Kia confirmed Thursday that its next-generation all-electric Soul EV won't arrive for the 2020 model year, but instead will be delayed until 2021.
Kia spokesman Neil Dunlop confirmed the news to Green Car Reports. Dunlop said the delay was due to limited battery supply and electric motor shortages. Dunlop said the Soul EV is slated to arrive sometime in 2021 at the earliest, although that may change.
The newest Soul EV was slated to arrive around spring 2019 and improve on the 111-mile range of the last generation, which was discontinued after the 2019 model year.
The Soul EV has a 64-kwh liquid-cooled lithium-ion battery, borrowed from the Niro EV, and it was rated by the EPA for 2020 to return 243 miles of electric range, even though it won't arrive this year. The new Soul EV uses the CCS (Combo) standard for 100-kw fast-charging (the last version used CHAdeMO), quicker than the Bolt EV and the Hyundai Kona EV.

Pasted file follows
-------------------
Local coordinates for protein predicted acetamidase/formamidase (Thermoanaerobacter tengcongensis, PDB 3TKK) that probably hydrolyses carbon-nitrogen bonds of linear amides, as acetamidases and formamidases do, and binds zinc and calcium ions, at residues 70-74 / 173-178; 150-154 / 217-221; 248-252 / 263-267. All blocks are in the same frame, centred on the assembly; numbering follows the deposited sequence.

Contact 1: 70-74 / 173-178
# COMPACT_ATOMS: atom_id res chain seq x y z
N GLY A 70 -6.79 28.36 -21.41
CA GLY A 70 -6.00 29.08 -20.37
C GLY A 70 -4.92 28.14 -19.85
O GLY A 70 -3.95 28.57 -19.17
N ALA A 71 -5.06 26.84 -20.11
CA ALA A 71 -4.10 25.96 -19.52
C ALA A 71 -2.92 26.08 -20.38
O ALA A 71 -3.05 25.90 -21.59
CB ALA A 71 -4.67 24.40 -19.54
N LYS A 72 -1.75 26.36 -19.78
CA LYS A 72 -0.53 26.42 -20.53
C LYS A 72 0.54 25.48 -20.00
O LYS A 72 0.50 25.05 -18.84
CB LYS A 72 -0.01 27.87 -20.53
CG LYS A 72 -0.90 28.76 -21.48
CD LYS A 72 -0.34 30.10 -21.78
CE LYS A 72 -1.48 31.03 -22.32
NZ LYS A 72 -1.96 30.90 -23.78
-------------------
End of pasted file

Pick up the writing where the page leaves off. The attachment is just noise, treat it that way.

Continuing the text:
When it arrives next year, the Soul EV will be front-wheel drive only, with a 201 horsepower (150 kw) electric motor that makes 291 pound-feet of torque. The 2021 Soul EV's styling borrows heavily from the current Soul, which was new for the 2020 model year, but adds unique 17-inch wheels, an insert into the grille, and unique lights up front. Inside, a 10.3-inch touchscreen for infotainment and the Soul EV's practical, boxy shape will be a boon to city-dwellers when it arrives.
The small Kia hatchback also will receive the automaker's latest active safety features including automatic emergency braking, active lane control, and blind-spot monitors.
The Soul EV is built on top of the same global architecture that underpins the Kona EV, which has also been supply-constrained in the U.S. due to its popularity in Europe and limited production abilities. Kia sells EVs in 13 states, which may expand by the time the Soul EV arrives in 2021.